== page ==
Also, new developments out of Los Angeles this morning. It becomes the first major city to offer a free coronavirus test to any resident who wants one. But there is so much demand at the moment, residents are having a hard time finding a slot.
Also, this morning, new weekly jobless numbers will likely show 30 million Americans have lost their jobs in the last six weeks. We'll have the new numbers in our next hour. So let's begin with the medical developments. Joining us now is Dr. Rochelle Walensky. She is the Chief of the Division of Infectious Disease at Massachusetts General Hospital, and Dr. Jeremy Faust, he's an Emergency Physician at Brigham and Women's Hospital at the Harvard Medical School. Great to have both of you here with us.
Dr. Faust, I just want to start with you, because you are interesting this morning, you are one of the doctors who is basically, I think, advising people to pump the brakes on their exuberance about remdesivir. So what are you seeing that other doctors who are more excited are not seeing?
DR. JEREMY FAUST, EMERGENCY PHYSICIAN, BRIGHAM AND WOMEN'S HOSPITAL AT HARVARD: Good morning. First of all, when Anthony Fauci says what he says, it comes with a lot of credibility, decades of looking at these kinds of questions. So we take it very seriously when he sees something good. But we also are invited to look at the data themselves and to look at how the study was done. And because of the federal government's rules, the studies have to post what they're looking for at all times and if they make changes, they have to announce that.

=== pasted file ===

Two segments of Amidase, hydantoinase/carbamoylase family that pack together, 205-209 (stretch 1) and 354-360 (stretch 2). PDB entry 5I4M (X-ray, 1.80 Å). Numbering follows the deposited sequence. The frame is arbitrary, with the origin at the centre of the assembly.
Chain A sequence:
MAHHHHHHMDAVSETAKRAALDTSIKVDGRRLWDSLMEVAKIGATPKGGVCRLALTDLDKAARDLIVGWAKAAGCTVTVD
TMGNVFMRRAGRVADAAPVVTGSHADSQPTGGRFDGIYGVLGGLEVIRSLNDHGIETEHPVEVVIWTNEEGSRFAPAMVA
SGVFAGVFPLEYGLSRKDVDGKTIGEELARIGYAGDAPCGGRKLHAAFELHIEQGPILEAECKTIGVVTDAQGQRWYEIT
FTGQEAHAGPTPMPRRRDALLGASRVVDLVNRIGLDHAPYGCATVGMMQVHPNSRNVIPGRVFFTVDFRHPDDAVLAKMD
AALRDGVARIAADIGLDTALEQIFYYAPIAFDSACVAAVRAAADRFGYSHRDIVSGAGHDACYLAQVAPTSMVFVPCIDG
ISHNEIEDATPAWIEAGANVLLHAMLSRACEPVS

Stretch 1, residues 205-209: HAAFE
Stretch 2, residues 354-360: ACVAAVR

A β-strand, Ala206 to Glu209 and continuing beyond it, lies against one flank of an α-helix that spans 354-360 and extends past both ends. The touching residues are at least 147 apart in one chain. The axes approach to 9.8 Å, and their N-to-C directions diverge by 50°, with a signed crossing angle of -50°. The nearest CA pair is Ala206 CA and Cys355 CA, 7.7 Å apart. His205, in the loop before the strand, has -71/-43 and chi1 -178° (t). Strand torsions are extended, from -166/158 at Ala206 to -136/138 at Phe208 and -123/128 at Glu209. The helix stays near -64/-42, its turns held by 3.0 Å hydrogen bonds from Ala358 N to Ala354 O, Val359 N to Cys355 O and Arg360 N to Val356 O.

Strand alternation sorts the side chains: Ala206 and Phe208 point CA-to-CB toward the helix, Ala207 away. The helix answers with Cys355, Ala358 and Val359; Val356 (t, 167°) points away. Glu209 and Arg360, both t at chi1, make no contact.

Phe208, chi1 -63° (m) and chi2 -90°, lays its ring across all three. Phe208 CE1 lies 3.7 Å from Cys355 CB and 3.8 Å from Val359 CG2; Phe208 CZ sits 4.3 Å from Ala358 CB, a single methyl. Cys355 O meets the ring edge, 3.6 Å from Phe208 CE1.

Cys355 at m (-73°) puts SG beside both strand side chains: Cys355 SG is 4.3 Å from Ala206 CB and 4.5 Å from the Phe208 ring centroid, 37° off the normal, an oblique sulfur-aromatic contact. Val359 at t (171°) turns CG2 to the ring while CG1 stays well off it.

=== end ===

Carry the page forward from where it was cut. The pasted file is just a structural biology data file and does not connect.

And they did kind of quietly made a big change within the past ten days where they went from really looking for a homerun of seeing if there was a mortality benefit to scrapping that plan and saying, well, let's just see if other patients who can go home, a few of them can go home faster. That's not nothing. That helps us with capacity, it helps us with PPE and it means people are feeling better sooner. But it's not the game changer that we were hoping for. And so that, to me, is as much of a disappointment as it is a success.